We’d been at Walmart for two hours. Two hours is usually enough time for my father’s nerves to pass, enough time for the house to be empty and dark when we return. We’d maybe hear walking in the basement or moaning from the bedroom. Maybe a dull hum of machines from the garage. We’d walk carefully, knowing that the footsteps would irritate him if he was still home, irritate him enough to yell through the floor. There was not a light left on, so we shuffled through whatever was on the floor toward the other side of the room, toward the light switch. The light spread.
There were broken porcelain doll heads on the living room floor. Dozens of them. Our arms heavy with grocery bags and sweating milk jugs, we saw our tracks from where we’d walked through them. Shattered pieces of faces with detached tracks of eyelashes. The beautiful porcelain dolls that my mother had made for me, dolls that had been bought for other people’s daughters. Dolls with names. Dolls that wore dresses. Mangled. Having been thrown from their places on the mantle. There was a tiny wig on the windowsill. My mom picked up a few pieces. The hand-painted faces. Rosy cheeks and smiles. Her face was flat, but loaded behind the eyes and I felt it.
We heard his quick steps on the basement stairs. We hurriedly started putting groceries away, all his favorite foods, while he retreated to the bathroom. We heard his use of the fan, the normal whir that masks every task, even hand washing. I heard him blow his nose. Then shuffle out, tissues clutched in both hands. I was immediately sent to my room. I left the door open.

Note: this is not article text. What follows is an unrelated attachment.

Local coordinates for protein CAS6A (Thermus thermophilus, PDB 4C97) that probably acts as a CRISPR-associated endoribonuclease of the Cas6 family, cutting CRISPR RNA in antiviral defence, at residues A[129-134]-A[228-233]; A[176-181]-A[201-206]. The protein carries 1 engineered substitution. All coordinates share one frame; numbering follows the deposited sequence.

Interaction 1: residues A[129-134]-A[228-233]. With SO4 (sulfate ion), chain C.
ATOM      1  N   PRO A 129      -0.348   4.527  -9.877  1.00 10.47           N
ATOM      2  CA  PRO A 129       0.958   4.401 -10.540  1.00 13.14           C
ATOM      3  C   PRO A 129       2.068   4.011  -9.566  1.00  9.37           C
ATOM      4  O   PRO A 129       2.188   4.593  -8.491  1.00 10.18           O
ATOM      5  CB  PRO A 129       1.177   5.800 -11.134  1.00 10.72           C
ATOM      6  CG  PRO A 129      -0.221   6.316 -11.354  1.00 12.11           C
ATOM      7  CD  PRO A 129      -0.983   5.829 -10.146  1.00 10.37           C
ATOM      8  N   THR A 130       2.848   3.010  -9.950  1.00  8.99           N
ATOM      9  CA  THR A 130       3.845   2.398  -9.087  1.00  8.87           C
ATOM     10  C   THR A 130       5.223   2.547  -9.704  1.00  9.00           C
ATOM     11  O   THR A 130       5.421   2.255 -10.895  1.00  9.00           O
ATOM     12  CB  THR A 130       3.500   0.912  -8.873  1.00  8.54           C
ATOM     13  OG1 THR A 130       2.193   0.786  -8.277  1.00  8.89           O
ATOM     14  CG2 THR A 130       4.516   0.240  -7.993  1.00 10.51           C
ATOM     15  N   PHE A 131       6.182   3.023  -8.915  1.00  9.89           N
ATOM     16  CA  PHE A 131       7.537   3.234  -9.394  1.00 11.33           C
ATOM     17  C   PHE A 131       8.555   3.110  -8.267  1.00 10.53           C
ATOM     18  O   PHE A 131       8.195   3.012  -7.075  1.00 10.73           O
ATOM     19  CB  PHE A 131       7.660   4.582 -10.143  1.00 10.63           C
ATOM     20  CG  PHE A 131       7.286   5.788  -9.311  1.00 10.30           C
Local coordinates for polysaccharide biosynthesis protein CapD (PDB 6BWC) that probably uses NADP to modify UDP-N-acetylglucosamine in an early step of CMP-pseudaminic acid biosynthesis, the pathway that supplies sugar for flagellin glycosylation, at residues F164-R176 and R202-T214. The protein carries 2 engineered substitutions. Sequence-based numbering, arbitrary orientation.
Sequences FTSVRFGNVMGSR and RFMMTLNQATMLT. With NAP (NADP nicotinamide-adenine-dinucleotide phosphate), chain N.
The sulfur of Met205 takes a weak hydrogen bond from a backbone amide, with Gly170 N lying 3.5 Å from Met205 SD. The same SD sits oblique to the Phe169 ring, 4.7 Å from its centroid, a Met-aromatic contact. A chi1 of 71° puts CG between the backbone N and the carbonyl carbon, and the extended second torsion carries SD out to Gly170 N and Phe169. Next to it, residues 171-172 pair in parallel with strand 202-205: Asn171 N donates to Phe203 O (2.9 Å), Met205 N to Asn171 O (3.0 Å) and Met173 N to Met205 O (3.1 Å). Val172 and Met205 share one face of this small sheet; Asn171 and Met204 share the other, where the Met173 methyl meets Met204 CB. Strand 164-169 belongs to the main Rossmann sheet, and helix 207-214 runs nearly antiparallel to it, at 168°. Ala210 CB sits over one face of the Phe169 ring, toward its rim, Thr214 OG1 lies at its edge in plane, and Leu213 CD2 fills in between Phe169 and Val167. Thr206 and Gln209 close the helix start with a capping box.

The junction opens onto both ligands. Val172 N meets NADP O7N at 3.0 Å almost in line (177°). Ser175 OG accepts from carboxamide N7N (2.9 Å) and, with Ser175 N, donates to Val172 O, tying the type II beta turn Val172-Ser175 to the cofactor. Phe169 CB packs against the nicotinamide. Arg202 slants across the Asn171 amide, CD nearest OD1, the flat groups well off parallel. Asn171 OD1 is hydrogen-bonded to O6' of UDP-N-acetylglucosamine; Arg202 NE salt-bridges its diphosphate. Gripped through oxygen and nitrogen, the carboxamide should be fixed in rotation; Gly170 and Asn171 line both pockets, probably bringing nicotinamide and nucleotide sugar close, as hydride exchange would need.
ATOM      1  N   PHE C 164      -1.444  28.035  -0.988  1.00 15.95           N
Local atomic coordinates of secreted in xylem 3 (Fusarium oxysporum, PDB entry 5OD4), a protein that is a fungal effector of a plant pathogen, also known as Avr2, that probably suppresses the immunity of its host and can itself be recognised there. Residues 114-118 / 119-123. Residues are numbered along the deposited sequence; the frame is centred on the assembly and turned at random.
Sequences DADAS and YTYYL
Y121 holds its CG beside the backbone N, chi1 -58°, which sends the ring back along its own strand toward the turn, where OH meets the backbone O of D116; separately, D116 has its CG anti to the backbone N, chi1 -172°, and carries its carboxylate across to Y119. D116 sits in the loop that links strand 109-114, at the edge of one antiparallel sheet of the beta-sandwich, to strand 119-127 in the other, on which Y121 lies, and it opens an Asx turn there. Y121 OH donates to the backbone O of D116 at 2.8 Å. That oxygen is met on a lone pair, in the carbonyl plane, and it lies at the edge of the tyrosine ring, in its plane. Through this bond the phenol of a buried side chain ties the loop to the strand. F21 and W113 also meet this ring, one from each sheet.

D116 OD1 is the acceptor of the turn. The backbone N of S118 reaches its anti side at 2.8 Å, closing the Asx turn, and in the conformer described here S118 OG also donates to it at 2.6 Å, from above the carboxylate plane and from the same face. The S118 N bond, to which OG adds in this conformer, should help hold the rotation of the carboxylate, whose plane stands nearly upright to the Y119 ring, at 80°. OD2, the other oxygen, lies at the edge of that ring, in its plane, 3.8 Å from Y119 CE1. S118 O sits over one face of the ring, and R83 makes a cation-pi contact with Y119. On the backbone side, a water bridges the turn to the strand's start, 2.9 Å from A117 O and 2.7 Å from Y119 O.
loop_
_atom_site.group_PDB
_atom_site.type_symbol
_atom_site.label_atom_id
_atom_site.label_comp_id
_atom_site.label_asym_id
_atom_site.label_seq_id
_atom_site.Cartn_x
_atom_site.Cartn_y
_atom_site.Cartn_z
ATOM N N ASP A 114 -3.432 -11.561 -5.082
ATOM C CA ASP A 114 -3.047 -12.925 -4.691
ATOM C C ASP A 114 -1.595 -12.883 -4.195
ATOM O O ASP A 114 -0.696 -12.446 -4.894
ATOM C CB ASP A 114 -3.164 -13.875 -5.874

I heard his apologies. That he didn’t mean to break them, that he had just gotten mad and had immediately regretted it. That his subwoofer in the cabinet had shaken them off the wall. I heard him step forward to hold her. He said that the tiny heads that she was in the middle of painting, the ones stored in an egg carton, had been saved. I heard the squeak of the Styrofoam as he handed it to her to show her, and I also heard the carton hit the wall as she threw it. It made a sad, muffled sound, its force having been stripped by the foam, with a tiny echo of broken glass as at least one head hit the kitchen’s tile floor.
I knew that she believed that if you call one thing another’s name long enough, it will answer. So she sent my father to bed. Said that he must be feeling very nervous today, and he took his Kleenex, said that she was right, he wasn’t feeling very well. And went to bed.
My mother and I kneeled in the living room, surrounded by an arsenal of repair supplies, a garbage bag for what was gone, a glue gun, super glue, tiny bottles of paint. My mom cried a little, said that it was over five hundred dollars in damage, that there wasn’t enough time before the deadlines. We clutched the bits of heads and held them together as we willed the glue to dry. I took a tiny paintbrush and tried to paint some lips back on a doll that was missing hers, the open porcelain too raw and too receptive to color. It was like trying to fix a stillborn.
My father moaned from his bedroom. Asked for my mother. She went to him, an audible sigh in her chest as she stood, and I heard him say to her that he didn’t think that he was going to make it. That he was very sick and that she had better get ready for it. He let out an airy cough, a tiny apology. She told him it was his nerves, that of course he was going to live. She turned on the fan in the master bathroom and returned to me, knelt in the broken glass beside me.
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